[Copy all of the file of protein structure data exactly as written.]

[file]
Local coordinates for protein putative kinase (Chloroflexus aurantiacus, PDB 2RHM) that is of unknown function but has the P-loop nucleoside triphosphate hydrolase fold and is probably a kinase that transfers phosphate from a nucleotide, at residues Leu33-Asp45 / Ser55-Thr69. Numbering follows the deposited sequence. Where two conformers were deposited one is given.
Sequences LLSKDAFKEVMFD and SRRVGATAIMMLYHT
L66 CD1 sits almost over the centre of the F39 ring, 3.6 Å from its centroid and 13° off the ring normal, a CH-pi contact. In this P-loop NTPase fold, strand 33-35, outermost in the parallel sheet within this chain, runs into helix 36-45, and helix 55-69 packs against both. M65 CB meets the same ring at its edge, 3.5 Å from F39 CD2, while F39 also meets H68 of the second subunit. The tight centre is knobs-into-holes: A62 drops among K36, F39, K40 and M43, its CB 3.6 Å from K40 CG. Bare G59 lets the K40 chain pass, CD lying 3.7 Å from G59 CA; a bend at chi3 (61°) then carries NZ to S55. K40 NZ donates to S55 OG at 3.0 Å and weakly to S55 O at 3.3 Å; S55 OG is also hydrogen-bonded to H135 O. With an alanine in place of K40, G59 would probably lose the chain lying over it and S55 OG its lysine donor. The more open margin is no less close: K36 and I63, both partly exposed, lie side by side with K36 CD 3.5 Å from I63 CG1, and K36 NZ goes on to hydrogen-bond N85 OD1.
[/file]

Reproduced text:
Local coordinates for protein putative kinase (Chloroflexus aurantiacus, PDB 2RHM) that is of unknown function but has the P-loop nucleoside triphosphate hydrolase fold and is probably a kinase that transfers phosphate from a nucleotide, at residues Leu33-Asp45 / Ser55-Thr69. Numbering follows the deposited sequence. Where two conformers were deposited one is given.
Sequences LLSKDAFKEVMFD and SRRVGATAIMMLYHT
L66 CD1 sits almost over the centre of the F39 ring, 3.6 Å from its centroid and 13° off the ring normal, a CH-pi contact. In this P-loop NTPase fold, strand 33-35, outermost in the parallel sheet within this chain, runs into helix 36-45, and helix 55-69 packs against both. M65 CB meets the same ring at its edge, 3.5 Å from F39 CD2, while F39 also meets H68 of the second subunit. The tight centre is knobs-into-holes: A62 drops among K36, F39, K40 and M43, its CB 3.6 Å from K40 CG. Bare G59 lets the K40 chain pass, CD lying 3.7 Å from G59 CA; a bend at chi3 (61°) then carries NZ to S55. K40 NZ donates to S55 OG at 3.0 Å and weakly to S55 O at 3.3 Å; S55 OG is also hydrogen-bonded to H135 O. With an alanine in place of K40, G59 would probably lose the chain lying over it and S55 OG its lysine donor. The more open margin is no less close: K36 and I63, both partly exposed, lie side by side with K36 CD 3.5 Å from I63 CG1, and K36 NZ goes on to hydrogen-bond N85 OD1.